The enemy seemed to be feeling about for targets. Shells groped their way towards the farmhouse and then turned back just as they were becoming dangerous. Away on the right, where the 8th Field Company was building a low-level bridge, two men were killed and three wounded. Later, lorries from Captain Williams's train came under fairly heavy fire at their bridge site. ‘Ned’ Kelly and ‘Chum’ Lee,10 backing to avoid a Honey tank, were blown out of their cab, escaping injury by a miracle. They found two jagged page 420 holes under the driver's seat and a hole in the petrol tank. Another lorry was holed nearby.
At the very last, when it seemed as though the job would be finished without casualties, a shell landed beside a jeep carrying Second-Lieutenant K. R. C. Rowe,11 the liaison officer attached to No. 2 Platoon from the 5th Field Park Company. He escaped with a scratched nose but his driver was wounded in a leg and arm.
As soon as the lorries were unloaded they left independently for Lugo, four or five miles east-south-east of Massa Lombarda, which was now their replenishment point. Lumbering through the night with shafts of artificial moonlight bending over them like boomerangs and the sounds of battle dying away in the distance, our drivers felt fine. Roaring, rattling, raising great columns of dust, shaking the whole earth, the tanks were going forward to the bridges—their bridges.
With impatience, with envy, with an attempt at philosophical detachment—‘Forli will do us at this stage of the piece’— Company headquarters, Workshops, and the Jeep Platoon waited at the children's clinic while the battle swept on out of sight and out of sound—across the Senio, across the Santerno, across the Sillaro. Forli was now a backwater.
No one resented this more than the Jeep Platoon drivers. They had come to look on the forward areas as their proper environment and it galled them cruelly to be left in the rear with Headquarters and Workshops. They envied No. 1 Platoon and the Ammunition Platoon their forward point near Massa Lombarda and No. 3 Platoon the day-and-night job of replenishing it, but most of all they envied the five jeep drivers who had been attached to the 6th Field Company since 6 April, and the two who had been attached to the 36th Survey Battery since the 12th. The latter returned to the unit on the 17th and were able to talk, in a way highly irritating to their colleagues, of snipers, ambushes, heavy concentrations of fire, and prisoners. (‘As soon as we pulled up, three Germans page 421 rushed out of the house and dived into their dugout. When we started to close in—there were about six of us—they dropped their weapons and put their hands up. One of them, a little joker aged about 15, burst into tears and held out his wallet.’)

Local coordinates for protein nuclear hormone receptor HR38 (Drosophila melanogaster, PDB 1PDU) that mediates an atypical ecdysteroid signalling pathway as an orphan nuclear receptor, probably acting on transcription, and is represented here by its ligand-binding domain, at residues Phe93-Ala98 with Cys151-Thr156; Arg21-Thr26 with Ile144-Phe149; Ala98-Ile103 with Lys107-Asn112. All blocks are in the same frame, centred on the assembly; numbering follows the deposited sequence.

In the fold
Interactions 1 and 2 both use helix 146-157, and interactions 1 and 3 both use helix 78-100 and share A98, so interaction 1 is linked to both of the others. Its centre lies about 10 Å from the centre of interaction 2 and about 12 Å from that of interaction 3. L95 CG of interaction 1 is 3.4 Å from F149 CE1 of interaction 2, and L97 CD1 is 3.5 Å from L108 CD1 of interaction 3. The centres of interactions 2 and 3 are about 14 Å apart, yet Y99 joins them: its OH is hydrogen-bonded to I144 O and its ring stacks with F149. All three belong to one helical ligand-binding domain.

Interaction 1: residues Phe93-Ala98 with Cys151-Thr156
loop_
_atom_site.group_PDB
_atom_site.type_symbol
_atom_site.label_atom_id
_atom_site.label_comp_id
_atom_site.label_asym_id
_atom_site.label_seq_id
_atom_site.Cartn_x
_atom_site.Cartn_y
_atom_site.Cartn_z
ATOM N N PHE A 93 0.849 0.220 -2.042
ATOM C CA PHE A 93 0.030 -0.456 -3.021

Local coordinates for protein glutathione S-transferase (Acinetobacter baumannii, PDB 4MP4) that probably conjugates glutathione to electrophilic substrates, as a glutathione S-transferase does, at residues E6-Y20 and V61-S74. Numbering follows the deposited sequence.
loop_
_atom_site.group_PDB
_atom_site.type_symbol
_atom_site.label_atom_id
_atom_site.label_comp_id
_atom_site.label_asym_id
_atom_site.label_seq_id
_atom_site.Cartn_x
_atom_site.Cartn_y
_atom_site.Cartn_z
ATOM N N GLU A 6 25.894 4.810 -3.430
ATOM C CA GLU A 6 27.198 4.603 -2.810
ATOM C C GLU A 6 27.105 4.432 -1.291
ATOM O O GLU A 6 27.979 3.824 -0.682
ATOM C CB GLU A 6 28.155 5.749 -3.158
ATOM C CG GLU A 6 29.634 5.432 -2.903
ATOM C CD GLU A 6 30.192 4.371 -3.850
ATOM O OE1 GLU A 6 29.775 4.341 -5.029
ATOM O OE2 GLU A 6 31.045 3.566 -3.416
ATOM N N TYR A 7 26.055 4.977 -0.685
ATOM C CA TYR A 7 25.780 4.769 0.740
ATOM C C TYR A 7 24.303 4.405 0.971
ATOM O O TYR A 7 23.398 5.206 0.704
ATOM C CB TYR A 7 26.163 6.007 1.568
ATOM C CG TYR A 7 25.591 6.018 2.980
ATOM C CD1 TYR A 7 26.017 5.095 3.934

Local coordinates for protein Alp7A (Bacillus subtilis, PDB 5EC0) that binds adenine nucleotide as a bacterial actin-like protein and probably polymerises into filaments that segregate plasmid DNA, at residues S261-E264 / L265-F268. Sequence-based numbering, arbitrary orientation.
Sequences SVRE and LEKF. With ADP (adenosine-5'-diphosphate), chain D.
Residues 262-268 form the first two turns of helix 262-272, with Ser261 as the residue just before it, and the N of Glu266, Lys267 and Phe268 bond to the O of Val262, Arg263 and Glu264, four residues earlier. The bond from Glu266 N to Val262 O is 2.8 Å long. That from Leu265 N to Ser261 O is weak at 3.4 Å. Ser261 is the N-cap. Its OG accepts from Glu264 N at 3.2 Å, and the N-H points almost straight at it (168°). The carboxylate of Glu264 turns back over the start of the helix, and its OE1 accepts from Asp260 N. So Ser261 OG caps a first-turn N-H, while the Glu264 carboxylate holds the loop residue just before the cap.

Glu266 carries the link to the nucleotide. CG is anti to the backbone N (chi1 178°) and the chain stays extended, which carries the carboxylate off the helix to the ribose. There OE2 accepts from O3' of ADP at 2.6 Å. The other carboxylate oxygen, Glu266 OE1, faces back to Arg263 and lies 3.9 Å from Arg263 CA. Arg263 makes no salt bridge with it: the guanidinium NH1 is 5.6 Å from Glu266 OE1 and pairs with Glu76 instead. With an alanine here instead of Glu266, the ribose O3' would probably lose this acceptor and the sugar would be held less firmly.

By this time—the 17th—the New Zealanders were twenty miles from their starting point. Two days earlier they had come under the command of 13th Corps and their role was no longer subsidiary to the Fifth Army's: they were to smash through to Venice and Trieste. Soon no New Zealander would be idle.
On the evening of the 17th, instead of writing in his diary ‘Very quiet today and I'm off to bed early’ or ‘Another warm day spent in loafing’, Corporal Ted Paul12 (Workshops) was able to record:
Tuesday—We left Forli at nine this morning and came twenty-eight miles to an area just south of Massa Lombarda, getting here at midday. The loads are terrible—narrow, full of deep potholes, and covered with a couple of inches of dust. We crossed the Senio and Santerno and found both of them disappointing.